or Connect
ChefTalk.com › ChefTalk Cooking Forums › Cooking Discussions › Food & Cooking › Adding some garlic kick to a restaurant sauce? Without having to carry around some cloves and a press, that is...
New Posts  All Forums:Forum Nav:

Adding some garlic kick to a restaurant sauce? Without having to carry around some cloves and a press, that is...

post #1 of 9
Thread Starter 

I often eat in a place that greatly under-seasons its food - especially sauces, and would like to kick the garlic up a couple notches (to quote somebody or other.)  Is garlic powder or granulated garlic more effective for this purpose? Or is there some other formulation that would work?  I tried garlic juice some time ago, and just didn't like it.

 

Once we work this out, maybe we could find some anchovy powder.  :peace:

 

Thanks,

 

Mike

travelling gourmand
Reply
travelling gourmand
Reply
post #2 of 9

Fried garlic flakes.

Gebe Gott uns allen, uns Trinkern, einen so leichten und so schönen Tod! Joseph Roth.
Reply
Gebe Gott uns allen, uns Trinkern, einen so leichten und so schönen Tod! Joseph Roth.
Reply
post #3 of 9

Find some other place to eat.

post #4 of 9

You don't have any better restaurant options in your area?

post #5 of 9

Can you ask them to add extra garlic to your sauce so that you don't have to?  Personally I would never carry around my own seasonings to a restaurant, if I didn't like the food at a restaurant I'd go somewhere else rather than try to "fix it" in the dining area.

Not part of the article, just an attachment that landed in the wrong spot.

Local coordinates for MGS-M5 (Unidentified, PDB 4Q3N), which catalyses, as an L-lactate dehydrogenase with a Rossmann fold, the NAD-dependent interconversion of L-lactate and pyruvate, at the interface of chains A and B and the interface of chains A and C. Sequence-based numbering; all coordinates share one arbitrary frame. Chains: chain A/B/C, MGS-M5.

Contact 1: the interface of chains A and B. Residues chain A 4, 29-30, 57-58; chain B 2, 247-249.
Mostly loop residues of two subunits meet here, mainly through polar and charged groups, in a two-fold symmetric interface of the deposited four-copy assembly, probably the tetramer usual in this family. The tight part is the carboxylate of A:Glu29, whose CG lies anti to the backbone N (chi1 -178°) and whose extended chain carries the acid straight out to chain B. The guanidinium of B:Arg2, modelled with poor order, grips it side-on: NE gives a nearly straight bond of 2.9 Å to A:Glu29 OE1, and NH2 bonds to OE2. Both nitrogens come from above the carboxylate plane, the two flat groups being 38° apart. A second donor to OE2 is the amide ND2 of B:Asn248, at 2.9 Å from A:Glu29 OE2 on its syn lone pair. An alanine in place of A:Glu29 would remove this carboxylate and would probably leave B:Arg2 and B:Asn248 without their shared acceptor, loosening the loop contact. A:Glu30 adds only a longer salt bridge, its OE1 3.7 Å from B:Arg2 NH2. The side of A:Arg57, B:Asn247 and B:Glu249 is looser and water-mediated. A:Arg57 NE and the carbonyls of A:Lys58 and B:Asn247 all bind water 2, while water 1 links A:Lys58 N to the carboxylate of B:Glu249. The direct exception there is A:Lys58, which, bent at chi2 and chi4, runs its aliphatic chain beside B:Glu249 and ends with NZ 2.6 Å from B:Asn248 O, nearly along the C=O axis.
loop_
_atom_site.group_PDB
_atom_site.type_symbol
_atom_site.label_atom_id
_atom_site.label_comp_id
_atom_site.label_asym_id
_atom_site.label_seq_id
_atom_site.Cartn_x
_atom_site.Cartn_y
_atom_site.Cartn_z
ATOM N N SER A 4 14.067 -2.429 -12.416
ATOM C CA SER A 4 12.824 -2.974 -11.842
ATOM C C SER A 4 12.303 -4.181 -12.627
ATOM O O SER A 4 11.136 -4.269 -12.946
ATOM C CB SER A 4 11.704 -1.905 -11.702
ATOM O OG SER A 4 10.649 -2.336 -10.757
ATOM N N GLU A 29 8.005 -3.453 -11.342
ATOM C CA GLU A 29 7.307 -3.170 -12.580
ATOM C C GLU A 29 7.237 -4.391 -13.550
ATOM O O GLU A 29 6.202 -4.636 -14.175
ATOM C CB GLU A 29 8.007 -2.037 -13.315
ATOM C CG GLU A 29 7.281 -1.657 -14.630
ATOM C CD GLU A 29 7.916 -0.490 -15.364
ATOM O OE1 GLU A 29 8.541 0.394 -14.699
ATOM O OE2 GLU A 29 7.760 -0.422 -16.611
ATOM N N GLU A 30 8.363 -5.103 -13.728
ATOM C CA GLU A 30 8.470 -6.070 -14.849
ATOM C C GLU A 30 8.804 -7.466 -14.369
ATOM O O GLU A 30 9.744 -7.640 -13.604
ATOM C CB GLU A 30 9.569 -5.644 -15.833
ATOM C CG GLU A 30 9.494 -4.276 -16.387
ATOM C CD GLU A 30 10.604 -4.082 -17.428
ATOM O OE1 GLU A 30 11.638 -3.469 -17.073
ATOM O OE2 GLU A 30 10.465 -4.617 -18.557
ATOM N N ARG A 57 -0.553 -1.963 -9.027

"You are what you eat, so don't be fast, cheap, easy, or fake."

Reply

"You are what you eat, so don't be fast, cheap, easy, or fake."

Reply
post #6 of 9
Quote:
Originally Posted by MikeLM View Post
 

I often eat in a place that greatly under-seasons its food - especially sauces...

 

All restaurants should have clientele like you!

Just because you're such a tolerant person, here's a suggestion; umami in a tube. Has been on the market for a while, perfect for your next visit to that restaurant.

 

You can buy it online; http://www.amazon.com/Taste-Umami-Paste-Laura-Santini/dp/B003XKKCO8

post #7 of 9
Thread Starter 

As for the entirely reasonable suggestions that I eat someplace else... the restaurant is close, reasonable, and quite good, except for the garlic-wimpiness. So it's a self-imposed difficulty. 

 

I'm interested to try the fried garlic flake suggestion. Can I buy them, or will I have to fry them myself?  Which I can certainly handle...

 

Thanks all

 

Mike

travelling gourmand
Reply
travelling gourmand
Reply
post #8 of 9

You can get garlic paste in a tube. 

 

garlic olive oil

 

Chili garlic sauce from an asian grocer, or on a related style, sriracha or sambal oelek  This is more heat than garlic, but the garlic is still prominent in Chinese Chili garlic sauce.

Palace of the Brine -- "I hear the droning in the shrine of the sea monkeys." Saltair
Reply
Palace of the Brine -- "I hear the droning in the shrine of the sea monkeys." Saltair
Reply
post #9 of 9

I would definitely ask them to kick the garlic up for you, or to provide a little fresh minced garlic on the side. If you are a regular you can approach them about this one desire and hopefully they would accommodate. I've asked for fresh minced garlic before because I love dipping bread in that with olive oil. I think substitutes are going to be just that, not as good as what it should be.

New Posts  All Forums:Forum Nav:
  Return Home
  Back to Forum: Food & Cooking
ChefTalk.com › ChefTalk Cooking Forums › Cooking Discussions › Food & Cooking › Adding some garlic kick to a restaurant sauce? Without having to carry around some cloves and a press, that is...